Improving equality and life chances for the younger generations have always been hugely important to us.
Growing up in the 60s and the 70s my guess is that most young people in normal working class communities like the ones Gerardine and I came from in North East Lancashire had the belief that if they rolled their sleeves up, then there was a more than fair chance that they would “do better” than their parents. As well as giving a feel good factor to whole communities, (what parents and grandparents don’t want to see the next generations making a success of their lives?) this belief gave us the confidence to have a go at starting our first business. We were empowered not by the bank of mum and dad but by market stalls in prime positions for £6 a day and by shops at truly affordable rents.
Our first six-day-a-week shop was on Kensington High St in Kensington Market and for £10 a week we got 250 square feet of prime retail, we were not required to sign long leases nor did we need bank guarantees. We, like 100s of young entrepreneurs before and after us in the 70s, 80s and early 90s simply had an affordable way of determining if our ideas cut it. Gerardine’s self-made clothing collection definitely did cut it and we soon went on to open stores in Soho and on Neal Street in Covent Garden where we balked at a weekly rental of £65 (the same store now will be in excess of £3500 per week).
This ability to “have a go” at rents that were within reach of just about anyone, created success stories and inspiration to thousands of young people who felt that “breaking out” from their humble beginnings was totally tangible. When you take these chances away from a generation then you diminish the empowerment. Whilst the internet obviously creates opportunities I know that we couldn’t have learned as quickly as we did without having daily face to face contact with our customers and online business does not on the whole involve this kind of human interaction. Whilst more retail properties are now owned by pension funds and institutions whose primary role is to create shareholder value, we owe it to today’s and tomorrow’s new generations to make available physical retail environments that create similar opportunities to the ones Gerardine and I had in abundance.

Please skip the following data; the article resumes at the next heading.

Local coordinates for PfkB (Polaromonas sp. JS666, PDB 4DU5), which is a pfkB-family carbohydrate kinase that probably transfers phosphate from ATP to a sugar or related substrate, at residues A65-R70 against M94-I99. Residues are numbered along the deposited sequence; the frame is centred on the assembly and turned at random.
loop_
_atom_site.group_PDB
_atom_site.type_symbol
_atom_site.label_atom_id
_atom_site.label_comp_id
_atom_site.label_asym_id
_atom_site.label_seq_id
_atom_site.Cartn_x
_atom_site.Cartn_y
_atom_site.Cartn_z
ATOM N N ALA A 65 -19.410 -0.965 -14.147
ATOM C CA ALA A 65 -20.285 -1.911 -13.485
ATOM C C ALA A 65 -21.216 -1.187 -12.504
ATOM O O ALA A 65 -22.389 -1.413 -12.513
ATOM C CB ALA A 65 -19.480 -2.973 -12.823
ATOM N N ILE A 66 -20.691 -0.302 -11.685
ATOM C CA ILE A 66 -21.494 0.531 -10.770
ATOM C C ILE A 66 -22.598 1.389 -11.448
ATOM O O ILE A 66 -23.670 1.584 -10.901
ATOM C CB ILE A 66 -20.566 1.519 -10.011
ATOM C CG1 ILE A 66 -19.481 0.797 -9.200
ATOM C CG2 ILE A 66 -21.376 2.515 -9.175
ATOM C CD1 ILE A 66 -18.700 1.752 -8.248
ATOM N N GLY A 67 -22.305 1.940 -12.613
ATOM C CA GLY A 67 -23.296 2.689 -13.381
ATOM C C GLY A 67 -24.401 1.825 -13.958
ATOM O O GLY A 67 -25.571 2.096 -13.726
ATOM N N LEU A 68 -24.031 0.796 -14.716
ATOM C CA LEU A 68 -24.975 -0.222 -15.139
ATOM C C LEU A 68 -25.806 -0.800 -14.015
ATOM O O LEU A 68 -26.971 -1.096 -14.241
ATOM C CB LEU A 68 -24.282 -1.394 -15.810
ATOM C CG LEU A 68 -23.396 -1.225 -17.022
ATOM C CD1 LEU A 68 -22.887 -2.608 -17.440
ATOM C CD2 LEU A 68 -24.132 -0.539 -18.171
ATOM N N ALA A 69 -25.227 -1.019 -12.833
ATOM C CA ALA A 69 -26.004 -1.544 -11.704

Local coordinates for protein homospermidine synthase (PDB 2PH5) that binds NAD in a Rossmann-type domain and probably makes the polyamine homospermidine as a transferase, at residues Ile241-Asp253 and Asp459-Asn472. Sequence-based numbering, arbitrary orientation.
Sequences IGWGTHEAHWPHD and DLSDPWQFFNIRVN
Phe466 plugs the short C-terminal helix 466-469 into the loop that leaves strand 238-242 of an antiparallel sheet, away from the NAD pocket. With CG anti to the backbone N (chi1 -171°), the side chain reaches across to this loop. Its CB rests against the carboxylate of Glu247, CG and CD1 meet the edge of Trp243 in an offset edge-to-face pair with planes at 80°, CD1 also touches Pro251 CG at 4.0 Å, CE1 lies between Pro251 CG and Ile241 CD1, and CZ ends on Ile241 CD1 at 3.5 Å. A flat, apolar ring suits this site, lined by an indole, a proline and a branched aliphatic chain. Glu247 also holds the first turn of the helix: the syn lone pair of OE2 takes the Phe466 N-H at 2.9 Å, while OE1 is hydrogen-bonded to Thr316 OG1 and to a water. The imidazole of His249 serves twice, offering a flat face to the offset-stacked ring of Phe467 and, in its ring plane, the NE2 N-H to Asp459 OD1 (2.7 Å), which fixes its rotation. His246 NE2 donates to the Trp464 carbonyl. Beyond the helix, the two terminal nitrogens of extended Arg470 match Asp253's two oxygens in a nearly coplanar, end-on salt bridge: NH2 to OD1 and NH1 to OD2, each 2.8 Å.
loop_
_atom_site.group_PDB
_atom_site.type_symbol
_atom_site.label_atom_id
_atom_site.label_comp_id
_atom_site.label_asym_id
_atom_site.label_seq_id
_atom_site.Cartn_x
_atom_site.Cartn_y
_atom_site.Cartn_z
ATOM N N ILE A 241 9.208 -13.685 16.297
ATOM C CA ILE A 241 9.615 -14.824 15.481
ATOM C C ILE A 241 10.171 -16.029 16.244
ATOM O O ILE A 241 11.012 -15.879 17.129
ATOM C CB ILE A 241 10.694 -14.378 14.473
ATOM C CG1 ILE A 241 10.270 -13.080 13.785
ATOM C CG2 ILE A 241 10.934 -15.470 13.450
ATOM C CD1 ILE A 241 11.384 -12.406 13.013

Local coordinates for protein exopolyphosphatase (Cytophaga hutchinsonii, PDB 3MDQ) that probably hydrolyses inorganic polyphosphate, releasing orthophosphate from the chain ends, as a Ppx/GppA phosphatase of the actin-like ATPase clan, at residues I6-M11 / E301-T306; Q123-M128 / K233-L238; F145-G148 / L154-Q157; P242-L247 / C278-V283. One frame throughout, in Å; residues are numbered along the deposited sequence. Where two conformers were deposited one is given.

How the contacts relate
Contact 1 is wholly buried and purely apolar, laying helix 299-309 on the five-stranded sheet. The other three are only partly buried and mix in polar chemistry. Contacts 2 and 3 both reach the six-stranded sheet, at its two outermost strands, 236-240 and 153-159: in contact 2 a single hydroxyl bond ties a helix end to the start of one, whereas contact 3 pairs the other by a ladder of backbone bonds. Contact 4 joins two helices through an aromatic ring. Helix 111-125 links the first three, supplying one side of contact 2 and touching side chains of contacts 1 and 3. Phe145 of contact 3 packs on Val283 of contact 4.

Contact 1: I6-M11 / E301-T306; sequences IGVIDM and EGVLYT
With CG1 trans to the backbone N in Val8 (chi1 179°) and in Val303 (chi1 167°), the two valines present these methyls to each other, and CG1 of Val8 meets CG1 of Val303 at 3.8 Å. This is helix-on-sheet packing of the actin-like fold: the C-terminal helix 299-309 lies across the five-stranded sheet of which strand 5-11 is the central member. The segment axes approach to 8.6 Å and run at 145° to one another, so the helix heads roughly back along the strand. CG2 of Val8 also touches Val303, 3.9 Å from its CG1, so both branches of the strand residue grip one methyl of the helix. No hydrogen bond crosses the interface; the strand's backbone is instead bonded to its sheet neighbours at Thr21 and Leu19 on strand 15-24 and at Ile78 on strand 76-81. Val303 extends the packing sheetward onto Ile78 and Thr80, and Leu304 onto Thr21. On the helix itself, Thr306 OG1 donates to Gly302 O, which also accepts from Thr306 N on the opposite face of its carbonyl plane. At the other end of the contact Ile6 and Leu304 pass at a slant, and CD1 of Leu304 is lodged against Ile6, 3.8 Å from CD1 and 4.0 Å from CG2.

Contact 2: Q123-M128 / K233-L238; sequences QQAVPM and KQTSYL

So what can be done?
For starters could retail landlords be prevented from valuing their empty properties for more than say six months at the value their erstwhile tenants (such as Blockbuster, Jessops, Woolworths and BHS) paid? This could free up properties to the market at lower rents (and give investors and pension holders a truer reflection of their investments and possibly ultimately encourage the institutions to invest in alternative parts of the economy releasing their sometimes damaging grip on our high streets).
Secondly, can councils be given the power (backed up by national planning laws) to restrict betting shops and pay day lenders to say one every square mile or so and prevent their proliferation? Surely the argument that these retailers create employment is trumped by the fact that they encourage vulnerable people to gamble what they can’t afford to risk. The “supporting sport” argument is also not valid as 83% of betting shop retail income is from highly addictive “roulette slots” which is hardly sports related. Seeing streets looking like this is miserable…at least a street with empty shops says “opportunity” rather than “exploitation”.
Thirdly, could councils be given more power to decide if they want to temporarily waive business rates for start-ups in the properties they own? That would truly help entrepreneurs to have a go. I understand that this causes unrest from existing retailers who do have to pay their rates but if we really want to be a society that encourages social mobility and one that empowers new generations then we have to chip away at the status quo and make decisions that won’t please everyone.